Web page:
Yes! I have recently passed my Broker’s exam so once the paperwork is finalized, I’ll be official!
What does this mean? It means I have a lot more liability and responsibility to myself, my client’s and the general public. It means I have more insight, understanding and education that I bring to each real estate transaction. And it means I take my profession and duties to clients seriously. I would never jeopardize my license for short term wins nor would I be oblivious to typical problems because I was uncomfortable stating the facts to you.
What does this mean to you? It means…
This care, and my promise to you starts when I introduce myself and talk about the process, it continues as I keep a watchful eye on what is happening, and quite frankly never ends.
Tax season is upon us once again, and to make it even more interesting this year, the tax code has changed — along with the rules about tax deductions for homeowners. The biggest change? Many homeowners who used to write off their property taxes and the interest they pay their mortgage will no longer be able to.
Stay calm. This doesn’t automatically mean your taxes are going up. Here’s a roundup of the rules that will affect homeowners — and how big of a change to expect.
Standard Deduction: Big Change
The standard deduction, that amount everyone gets, whether they have actual deductions or not, nearly doubled under the new law. It’s now $24,000 for married, joint-filing couples (up from $13,000). It’s $18,000 for heads of household (up from $9,550). And $12,000 for singles (up from $6,500).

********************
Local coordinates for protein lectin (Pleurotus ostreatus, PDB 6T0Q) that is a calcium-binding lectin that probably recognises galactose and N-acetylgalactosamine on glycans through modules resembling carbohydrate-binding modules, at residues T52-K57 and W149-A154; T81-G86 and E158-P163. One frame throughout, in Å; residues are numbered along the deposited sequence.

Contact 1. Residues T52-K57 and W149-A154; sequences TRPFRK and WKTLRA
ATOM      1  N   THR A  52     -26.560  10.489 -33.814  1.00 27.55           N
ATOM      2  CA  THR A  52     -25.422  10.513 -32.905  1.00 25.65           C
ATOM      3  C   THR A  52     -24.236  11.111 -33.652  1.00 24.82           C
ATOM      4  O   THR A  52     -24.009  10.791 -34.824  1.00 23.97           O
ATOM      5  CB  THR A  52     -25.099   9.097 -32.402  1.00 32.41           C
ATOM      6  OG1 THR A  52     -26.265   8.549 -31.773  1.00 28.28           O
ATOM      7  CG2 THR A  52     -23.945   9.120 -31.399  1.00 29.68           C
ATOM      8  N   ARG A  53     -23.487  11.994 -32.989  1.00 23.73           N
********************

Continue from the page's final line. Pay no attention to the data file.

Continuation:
Many more people will now get a better deal taking the standard than they would with their itemizable write-offs.
For perspective, the number of homeowners who will be able to deduct their mortgage interest under the new rules will fall from around 32 million to about 14 million, the federal government says. That’s about a 56% drop.
“This doesn’t necessarily mean they’ll pay more taxes,” says Evan Liddiard, a CPA and director of federal tax policy for the National Association of REALTORS® in Washington, D.C. “It just means that they’ll no longer get a tax incentive for buying or owning a home.”
Newsom’s proposal includes $7.7 billion in funding for programs and agencies related to housing and homelessness
New California Gov. Gavin Newsom revealed his proposed state budget Thursday, emphasizing $1.75 billion in new funding that would be earmarked to address the state’s severe affordable housing shortage.
During his campaign, Newsom pledged to oversee production of 3.5 million new units of housing statewide. Shortly after assuming the role of governor earlier this week, he doubled down on that commitment, calling for a “Marshall plan for affordable housing.”
The $7.7 billion set aside in Newsom’s budget for all programs and agencies relating to housing and homelessness represents a sizable increase over the $5 billion dedicated to housing and homelessness in the state’s last budget.
“We’re not playing small ball on housing,” Newsom said Thursday.
Crissi Avila will teach you how to buy smart. We’ll look at location, development, and turnover so you can spot opportunities long before most even start considering them.